The number of New Zealanders with traumatic brain injuries has reached "epidemic levels", with a new injury occurring on average every 15 minutes, a world-first study has revealed.
The number is significantly higher than in other developed countries, and children, young adults, men, Maori and rural inhabitants are most at risk of sustaining one, Auckland researchers found.
Previous statistics "grossly underestimated the extent of traumatic brain injury in New Zealand", said lead researcher Professor Valery Feigin from AUT University's National Institute for Stroke and Applied Neuroscience.
Instead the research, published today in prestigious international medical journal The Lancet, found that each year an estimated 36,000 new traumatic brain injuries (TBI) occur - far surpassing the number of heart attacks and more than five times the number of new strokes.
Most were due to falls, 38 per cent, followed by mechanical forces, transport accidents, and assaults.
Strategies are urgently needed to reverse this "silent epidemic", said Professor Feigin.
A TBI is caused by an external force, such as a bump or blow to the head, which disrupts the normal function of the brain.
The effects range from mild memory difficulties to dementia, seizures and depression.
"Often people with head injuries don't realise they've had a brain injury. Anyone with a head injury resulting in losing consciousness or being dazed and confused should seek medical attention immediately,"said Professor Feigin.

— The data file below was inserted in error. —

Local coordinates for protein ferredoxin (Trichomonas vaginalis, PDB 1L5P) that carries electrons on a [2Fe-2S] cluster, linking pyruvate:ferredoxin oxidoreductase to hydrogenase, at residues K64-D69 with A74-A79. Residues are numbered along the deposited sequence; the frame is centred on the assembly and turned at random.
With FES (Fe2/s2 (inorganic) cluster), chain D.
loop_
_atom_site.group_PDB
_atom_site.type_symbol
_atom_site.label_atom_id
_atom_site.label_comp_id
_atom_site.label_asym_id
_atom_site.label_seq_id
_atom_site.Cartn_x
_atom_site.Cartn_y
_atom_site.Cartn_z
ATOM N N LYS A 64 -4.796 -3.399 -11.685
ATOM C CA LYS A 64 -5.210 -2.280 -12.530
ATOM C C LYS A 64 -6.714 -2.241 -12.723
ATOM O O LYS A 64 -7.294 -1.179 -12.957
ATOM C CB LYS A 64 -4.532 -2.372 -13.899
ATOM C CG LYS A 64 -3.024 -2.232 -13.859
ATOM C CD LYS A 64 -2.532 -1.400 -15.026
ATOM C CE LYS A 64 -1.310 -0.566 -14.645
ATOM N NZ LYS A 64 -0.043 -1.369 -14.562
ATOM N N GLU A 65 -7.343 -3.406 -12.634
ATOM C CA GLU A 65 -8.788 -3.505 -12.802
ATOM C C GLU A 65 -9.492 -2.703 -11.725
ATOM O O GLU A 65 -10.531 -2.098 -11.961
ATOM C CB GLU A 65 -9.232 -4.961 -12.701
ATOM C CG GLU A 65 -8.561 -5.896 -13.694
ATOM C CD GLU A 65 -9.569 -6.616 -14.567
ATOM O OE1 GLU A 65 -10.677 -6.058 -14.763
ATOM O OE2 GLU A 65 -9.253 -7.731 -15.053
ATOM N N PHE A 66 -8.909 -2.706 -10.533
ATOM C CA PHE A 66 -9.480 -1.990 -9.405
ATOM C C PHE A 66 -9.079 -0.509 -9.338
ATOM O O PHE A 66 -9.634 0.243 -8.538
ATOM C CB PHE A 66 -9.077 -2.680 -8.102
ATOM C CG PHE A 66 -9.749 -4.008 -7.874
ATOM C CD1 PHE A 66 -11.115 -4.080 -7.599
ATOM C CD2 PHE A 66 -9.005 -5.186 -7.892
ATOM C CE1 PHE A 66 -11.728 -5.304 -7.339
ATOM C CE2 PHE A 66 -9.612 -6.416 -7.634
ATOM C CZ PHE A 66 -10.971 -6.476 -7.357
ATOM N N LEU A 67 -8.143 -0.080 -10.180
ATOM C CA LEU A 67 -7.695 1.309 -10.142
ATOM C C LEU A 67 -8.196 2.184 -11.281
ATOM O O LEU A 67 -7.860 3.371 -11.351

The study looked at the incidence of TBI in more than 173,200 Waikato residents between 2010 and 2011.
Rates of injuries in New Zealand, 790 cases per 100,000 people each year, were far higher than other developed countries in Europe, 47-453 cases per 100,000 people and North America (51-618 cases).
Brain injuries, including stroke and traumatic brain injury, is the leading cause of disability and death in New Zealand.
Previous figures put the estimated cost on the health system as $100 million a year, said Professor Feigin, but he expected this figure to rise significantly.
Researchers also found the number of mild traumatic brain injuries sustained "alarming", said Professor Feigin.
"The consequences of mild TBI are not mild at all. Generally speaking, mild TBI is characterised by a relatively short loss of memory of the event of the injury or what has happened just after the injury, and/or a very minor loss of consciousness at the time of the injury."